The London Theater Season
A visit to London in mid-February revealed a city vibrantly alive with activity. Theaters and restaurants were packed, streets were full of shoppers and tourists, and a sense of rebirth filled the air. London has moved much more quickly than New York toward a full reopening; mask-wearing was spotty at best; and although most theaters were still checking vaccination status, restaurants were not. The dark days of the Omicron surge, just two months prior, seemed a distant memory. In a busy week of theatergoing, we faced only one Covid-related cancellation, which we fortunately were able to reschedule for later in the week. We even enjoyed a few days of unusually sunny warmth. Mostly, we enjoyed a wide array of exciting productions in a series of favorite venues, virtually all of which showed off what British theater does at its best: tell vivid stories, old and new, with outstanding acting and powerful directorial visions.
We started at the top: Hamlet at Shakespeare’s Globe. It would seem that not much more can be said about this greatest of plays, and I went expecting few revelations, especially from a company that is generally (though not exclusively) devoted to “original practice” performance style. This was actually the first time the work had been done in the Globe’s winter auditorium, the Sam Wanamaker Playhouse. And, under Sean Holmes’s direction, the production began with a period-faithful approach, using only candlelight, Elizabethan garb, and hand-pulled scenery. But Holmes eventually broke these conventions, turning on the electric house lights, for example, when Claudius cries “Give me some light!” at the end of the Mousetrap scene. As the play went on, costumes contemporized, political graffiti covered the set, and acting styles became increasingly hyperbolic. A few bits of line and scene reordering induced whiplash in those of us who know the text intimately (the “Too, too solid flesh” soliloquy became Hamlet’s first words, before the exchange with Claudius and Gertrude in the second scene; Rosencrantz and Guildenstern entered later than usual). By the final act, Holmes resorted to wholesale rewriting, most particularly the Gravedigger scene. The usual dialogue was replaced by a contemporary, and admittedly very funny, stand-up routine from the production’s composer and music director, Ed Gaughan, who had spent the first four-fifths of the evening playing guitar in the background.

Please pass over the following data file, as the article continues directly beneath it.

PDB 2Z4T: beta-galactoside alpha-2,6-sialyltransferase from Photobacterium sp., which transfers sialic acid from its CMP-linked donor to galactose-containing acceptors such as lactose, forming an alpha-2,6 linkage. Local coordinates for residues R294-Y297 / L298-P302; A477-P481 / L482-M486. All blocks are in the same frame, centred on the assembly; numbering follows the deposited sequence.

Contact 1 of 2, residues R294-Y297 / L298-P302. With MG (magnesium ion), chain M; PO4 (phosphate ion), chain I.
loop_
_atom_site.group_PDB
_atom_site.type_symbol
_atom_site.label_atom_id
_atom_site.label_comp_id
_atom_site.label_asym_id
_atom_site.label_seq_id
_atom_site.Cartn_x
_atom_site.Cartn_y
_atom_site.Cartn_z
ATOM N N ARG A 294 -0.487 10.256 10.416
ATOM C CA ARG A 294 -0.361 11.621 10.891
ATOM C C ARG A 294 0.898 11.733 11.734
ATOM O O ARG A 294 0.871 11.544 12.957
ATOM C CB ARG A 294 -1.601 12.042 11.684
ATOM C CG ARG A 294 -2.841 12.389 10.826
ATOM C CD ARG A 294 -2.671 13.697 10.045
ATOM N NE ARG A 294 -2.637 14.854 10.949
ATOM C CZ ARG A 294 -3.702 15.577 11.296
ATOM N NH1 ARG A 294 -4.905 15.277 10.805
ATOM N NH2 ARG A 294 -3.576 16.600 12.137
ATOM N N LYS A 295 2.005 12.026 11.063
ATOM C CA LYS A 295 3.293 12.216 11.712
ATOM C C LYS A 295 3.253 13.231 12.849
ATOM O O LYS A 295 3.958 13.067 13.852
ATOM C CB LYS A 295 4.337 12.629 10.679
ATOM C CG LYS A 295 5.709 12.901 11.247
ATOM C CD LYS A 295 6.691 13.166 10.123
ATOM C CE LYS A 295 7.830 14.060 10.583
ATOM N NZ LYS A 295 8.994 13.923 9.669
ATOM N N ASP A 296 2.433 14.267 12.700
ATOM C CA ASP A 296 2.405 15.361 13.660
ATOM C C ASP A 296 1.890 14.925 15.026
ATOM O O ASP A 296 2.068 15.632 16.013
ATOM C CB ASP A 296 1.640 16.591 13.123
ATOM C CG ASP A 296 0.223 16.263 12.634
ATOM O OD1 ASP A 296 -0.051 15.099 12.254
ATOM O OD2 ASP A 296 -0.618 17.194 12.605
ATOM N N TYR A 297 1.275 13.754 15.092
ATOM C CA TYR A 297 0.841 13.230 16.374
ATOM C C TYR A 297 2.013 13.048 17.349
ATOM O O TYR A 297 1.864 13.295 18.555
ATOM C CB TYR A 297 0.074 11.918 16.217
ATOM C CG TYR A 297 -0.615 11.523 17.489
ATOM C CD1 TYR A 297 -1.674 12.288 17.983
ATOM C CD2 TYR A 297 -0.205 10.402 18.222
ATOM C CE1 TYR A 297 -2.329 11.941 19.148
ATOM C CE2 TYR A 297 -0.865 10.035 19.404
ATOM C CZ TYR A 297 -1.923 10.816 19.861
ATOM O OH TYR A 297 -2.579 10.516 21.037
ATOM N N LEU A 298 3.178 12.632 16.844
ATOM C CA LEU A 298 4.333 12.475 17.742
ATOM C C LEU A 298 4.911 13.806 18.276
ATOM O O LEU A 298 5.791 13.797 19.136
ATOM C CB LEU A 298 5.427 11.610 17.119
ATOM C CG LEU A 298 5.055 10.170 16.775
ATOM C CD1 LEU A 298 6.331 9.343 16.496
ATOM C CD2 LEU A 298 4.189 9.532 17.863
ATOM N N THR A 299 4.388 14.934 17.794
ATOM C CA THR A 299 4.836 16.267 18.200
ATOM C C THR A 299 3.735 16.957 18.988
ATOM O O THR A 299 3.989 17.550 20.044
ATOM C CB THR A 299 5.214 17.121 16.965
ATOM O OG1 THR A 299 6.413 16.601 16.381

Holmes’s approach destabilized the many preconceptions we have of this work, forcing us to examine its contradictions, especially those within the title character who contains multitudes: honorable and deceptive, brilliant and naïve, victimized and victimizer. In this task, Holmes had a strong partner in George Fouracres, whose performance as Hamlet was unlike any I had seen before. Slothful and belligerent at first, he ended as a raging, avenging fury. Excellent work from Polly Frame as Gertrude and Rachel Hannah Clarke as Ophelia supported this interpretation. Unfortunately, this was the week’s only production that featured a few poor performances, most notably those by the Claudius and the Laertes. The Globe operates with a loose internal repertory company, and it’s likely they slotted in actors who didn’t fit their assignments. Overall, this Hamlet was erratic: riveting in a gonzo way, constantly provocative and smart, but often maddening and unconvincing. Still, there was much to chew on, and the attempt to reframe an over-familiar piece was admirable.
A much more successful Shakespeare production was director Max Webster’s updated Henry V at the Donmar Warehouse. The chief attraction of the revival was the lead performance by Kit Harington, famous as Jon Snow, the central character in the television series Game of Thrones. Harington’s role on the show has much in common with Shakespeare’s title character: a callow youth thrust into kingship who must find a way to galvanize a fighting force while navigating tricky internal and external politics. Boasting a solid theater background, Harington triumphed in the role, bringing naturalness to the language, an easy warmth and humor to the early scenes, and soaring charisma to the battle orations. His gender-agnostic supporting cast was equally fine, most particularly Kate Duchêne as a redoubtable Exeter and Millicent Wong, doubling as the Chorus and the Boy who follows the military camp. Four members of the ensemble were opera singers, inhabiting smaller roles and providing gorgeously atmospheric a cappella musical scoring, composed by Andrew Mackay.